Mayor Barkat overcomes years of opposition from right-wing, Haredi forces and gets approval for the construction of 2200 new homes.
The Jerusalem Local Building and Planning Committee on Wednesday approved a large construction plan for an Arab neighborhood in East Jerusalem over the objections of right-wing city councilors. The plan for the Arav al-Swahara neighborhood extends over 1,500 dunams (375 acres) and calls for building 2,200 homes.
Although Jerusalem Mayor Nir Barkat and Deputy Mayor Koby Kahlon, who chairs the building and planning committee, had been trying to get this plan passed for several years, it was repeatedly blocked by right-wing activists in conjunction with Haredi city councilmen. Following legal action by neighborhood residents, with the help of the Hebrew University’s International Human Rights Legal Clinic and attorney Ziad Kawar, the Jerusalem District Court ordered the city council to debate the plan and make a decision.
Right-wingers, among them Mati Dan, head of the Ateret Cohanim association, which sponsors numerous initiatives to purchase Arab properties in East Jerusalem and settle Jews there, and City Councilman Aryeh King, tried to get the plan voted down. King even posted a Facebook status threatening to bolt the municipal coalition if the plan was approved. In the end, however, it passed with the support of Kahlon, Yerushalmim representative Tamir Nir, and Meretz councilor Yosef Alalu.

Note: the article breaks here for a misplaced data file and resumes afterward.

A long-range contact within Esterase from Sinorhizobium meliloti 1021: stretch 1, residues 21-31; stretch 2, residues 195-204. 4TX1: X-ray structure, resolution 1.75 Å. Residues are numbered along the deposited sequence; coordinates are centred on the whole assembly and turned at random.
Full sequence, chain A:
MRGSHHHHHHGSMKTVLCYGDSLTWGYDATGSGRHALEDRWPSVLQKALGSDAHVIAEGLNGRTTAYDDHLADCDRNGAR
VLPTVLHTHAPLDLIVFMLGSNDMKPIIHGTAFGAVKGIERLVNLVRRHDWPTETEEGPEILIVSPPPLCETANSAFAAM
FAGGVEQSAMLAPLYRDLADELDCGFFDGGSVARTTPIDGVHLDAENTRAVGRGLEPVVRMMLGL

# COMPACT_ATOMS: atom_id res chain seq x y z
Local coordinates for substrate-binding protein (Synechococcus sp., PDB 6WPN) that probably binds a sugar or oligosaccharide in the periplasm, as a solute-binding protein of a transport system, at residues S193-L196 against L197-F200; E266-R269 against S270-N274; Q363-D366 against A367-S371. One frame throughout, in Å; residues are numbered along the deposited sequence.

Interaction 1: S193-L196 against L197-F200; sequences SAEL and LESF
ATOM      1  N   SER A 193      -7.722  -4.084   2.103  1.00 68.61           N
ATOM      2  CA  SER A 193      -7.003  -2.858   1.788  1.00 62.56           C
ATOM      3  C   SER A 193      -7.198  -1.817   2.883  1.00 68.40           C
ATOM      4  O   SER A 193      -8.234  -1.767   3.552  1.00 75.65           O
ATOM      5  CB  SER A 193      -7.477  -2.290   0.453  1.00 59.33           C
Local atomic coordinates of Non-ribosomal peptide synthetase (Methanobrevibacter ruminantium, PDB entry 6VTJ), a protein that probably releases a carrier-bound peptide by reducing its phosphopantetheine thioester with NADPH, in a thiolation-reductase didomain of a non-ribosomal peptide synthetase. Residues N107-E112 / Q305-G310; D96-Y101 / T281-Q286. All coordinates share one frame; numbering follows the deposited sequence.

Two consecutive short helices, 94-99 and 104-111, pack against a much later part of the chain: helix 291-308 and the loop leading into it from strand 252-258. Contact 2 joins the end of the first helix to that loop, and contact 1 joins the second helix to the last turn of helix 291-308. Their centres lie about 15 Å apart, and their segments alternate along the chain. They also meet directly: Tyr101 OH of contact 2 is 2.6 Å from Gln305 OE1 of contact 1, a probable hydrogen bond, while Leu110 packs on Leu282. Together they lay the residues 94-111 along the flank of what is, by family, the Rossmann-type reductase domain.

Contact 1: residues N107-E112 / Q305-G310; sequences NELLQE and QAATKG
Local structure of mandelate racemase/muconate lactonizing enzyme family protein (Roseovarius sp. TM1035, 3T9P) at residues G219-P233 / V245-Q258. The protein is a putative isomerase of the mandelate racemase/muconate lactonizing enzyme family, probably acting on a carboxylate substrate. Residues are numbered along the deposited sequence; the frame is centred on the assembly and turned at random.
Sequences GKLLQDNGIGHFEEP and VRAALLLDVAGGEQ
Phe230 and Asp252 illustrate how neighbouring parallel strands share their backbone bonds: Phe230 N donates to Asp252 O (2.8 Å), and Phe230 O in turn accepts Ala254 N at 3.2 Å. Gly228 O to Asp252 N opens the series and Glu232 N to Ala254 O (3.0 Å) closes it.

Habayit Hayehudi representative Dov Kalmanovich voted against, and the committee’s Haredi representatives abstained. The representative of the Hitorerut faction, Hanan Rubin, left the chamber moments before the vote, but insisted that he “had been present for 99 percent of the debate and left after I was sure the plan had a majority,” he said.
Barkat praised the decision, saying, “The planning of neighborhoods in eastern Jerusalem by the municipality is a clear expression of Israeli sovereignty over all parts of the city and strengthens the unity of Jerusalem.”
He noted that in the absence of municipal planning, the courts were likely to order the approval of pinpoint plans that “do not address the entirety of the neighborhood, and the construction of public institutions that are lacking in the eastern part of the city. The alternative to orderly planning is the illegal construction of thousands of housing units and the takeover of large areas in a way that undermines the environment and Israeli sovereignty over united Jerusalem.”
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